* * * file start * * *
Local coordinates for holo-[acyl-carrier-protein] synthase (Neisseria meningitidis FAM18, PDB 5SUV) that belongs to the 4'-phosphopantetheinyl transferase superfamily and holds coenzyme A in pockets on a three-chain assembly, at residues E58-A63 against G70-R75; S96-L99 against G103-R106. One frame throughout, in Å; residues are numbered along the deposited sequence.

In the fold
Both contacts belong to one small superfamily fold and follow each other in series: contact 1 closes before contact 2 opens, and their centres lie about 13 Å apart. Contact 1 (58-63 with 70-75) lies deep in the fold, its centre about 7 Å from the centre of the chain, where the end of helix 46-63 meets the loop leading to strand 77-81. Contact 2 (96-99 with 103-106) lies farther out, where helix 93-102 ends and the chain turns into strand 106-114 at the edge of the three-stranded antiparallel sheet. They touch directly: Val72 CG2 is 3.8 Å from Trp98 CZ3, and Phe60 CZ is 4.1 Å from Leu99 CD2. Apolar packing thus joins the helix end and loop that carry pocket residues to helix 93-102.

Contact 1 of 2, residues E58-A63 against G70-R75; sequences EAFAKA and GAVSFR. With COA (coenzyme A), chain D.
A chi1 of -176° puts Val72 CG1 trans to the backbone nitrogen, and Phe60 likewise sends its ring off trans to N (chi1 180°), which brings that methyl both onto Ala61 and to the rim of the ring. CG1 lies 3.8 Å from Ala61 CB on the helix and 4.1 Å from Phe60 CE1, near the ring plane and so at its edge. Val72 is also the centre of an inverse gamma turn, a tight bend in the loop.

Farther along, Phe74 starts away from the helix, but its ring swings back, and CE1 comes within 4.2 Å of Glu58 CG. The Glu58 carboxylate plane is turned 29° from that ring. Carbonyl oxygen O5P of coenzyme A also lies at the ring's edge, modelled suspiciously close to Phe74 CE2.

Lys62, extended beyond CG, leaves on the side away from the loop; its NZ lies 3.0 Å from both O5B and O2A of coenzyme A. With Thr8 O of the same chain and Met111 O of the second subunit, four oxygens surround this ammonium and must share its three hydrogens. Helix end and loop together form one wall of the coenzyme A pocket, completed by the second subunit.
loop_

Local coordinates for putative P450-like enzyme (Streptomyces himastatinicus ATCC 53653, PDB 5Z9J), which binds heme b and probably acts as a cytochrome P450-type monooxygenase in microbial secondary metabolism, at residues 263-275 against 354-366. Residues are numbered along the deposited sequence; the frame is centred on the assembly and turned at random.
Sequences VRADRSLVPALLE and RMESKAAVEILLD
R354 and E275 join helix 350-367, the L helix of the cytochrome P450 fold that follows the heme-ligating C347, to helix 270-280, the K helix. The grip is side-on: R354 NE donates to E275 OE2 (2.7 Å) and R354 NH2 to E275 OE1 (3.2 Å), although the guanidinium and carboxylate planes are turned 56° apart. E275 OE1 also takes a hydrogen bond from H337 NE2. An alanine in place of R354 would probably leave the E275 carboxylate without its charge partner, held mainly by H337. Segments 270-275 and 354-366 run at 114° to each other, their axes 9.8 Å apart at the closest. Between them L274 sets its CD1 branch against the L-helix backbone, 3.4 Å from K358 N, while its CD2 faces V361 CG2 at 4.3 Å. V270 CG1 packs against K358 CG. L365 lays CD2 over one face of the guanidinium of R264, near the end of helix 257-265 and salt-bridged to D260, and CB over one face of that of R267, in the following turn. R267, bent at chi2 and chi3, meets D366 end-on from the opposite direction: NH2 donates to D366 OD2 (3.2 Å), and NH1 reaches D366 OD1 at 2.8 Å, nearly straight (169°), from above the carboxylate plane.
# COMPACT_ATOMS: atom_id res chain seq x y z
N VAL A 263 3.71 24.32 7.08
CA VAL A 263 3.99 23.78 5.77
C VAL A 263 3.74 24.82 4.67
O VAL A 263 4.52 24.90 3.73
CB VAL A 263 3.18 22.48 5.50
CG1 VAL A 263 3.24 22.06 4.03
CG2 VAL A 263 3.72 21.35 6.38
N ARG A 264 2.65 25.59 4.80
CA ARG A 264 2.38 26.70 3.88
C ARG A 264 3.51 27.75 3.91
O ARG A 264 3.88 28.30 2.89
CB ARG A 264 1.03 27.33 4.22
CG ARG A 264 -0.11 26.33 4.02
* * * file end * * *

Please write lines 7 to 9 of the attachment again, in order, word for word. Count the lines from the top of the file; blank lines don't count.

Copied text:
Lys62, extended beyond CG, leaves on the side away from the loop; its NZ lies 3.0 Å from both O5B and O2A of coenzyme A. With Thr8 O of the same chain and Met111 O of the second subunit, four oxygens surround this ammonium and must share its three hydrogens. Helix end and loop together form one wall of the coenzyme A pocket, completed by the second subunit.
loop_

Local coordinates for putative P450-like enzyme (Streptomyces himastatinicus ATCC 53653, PDB 5Z9J), which binds heme b and probably acts as a cytochrome P450-type monooxygenase in microbial secondary metabolism, at residues 263-275 against 354-366. Residues are numbered along the deposited sequence; the frame is centred on the assembly and turned at random.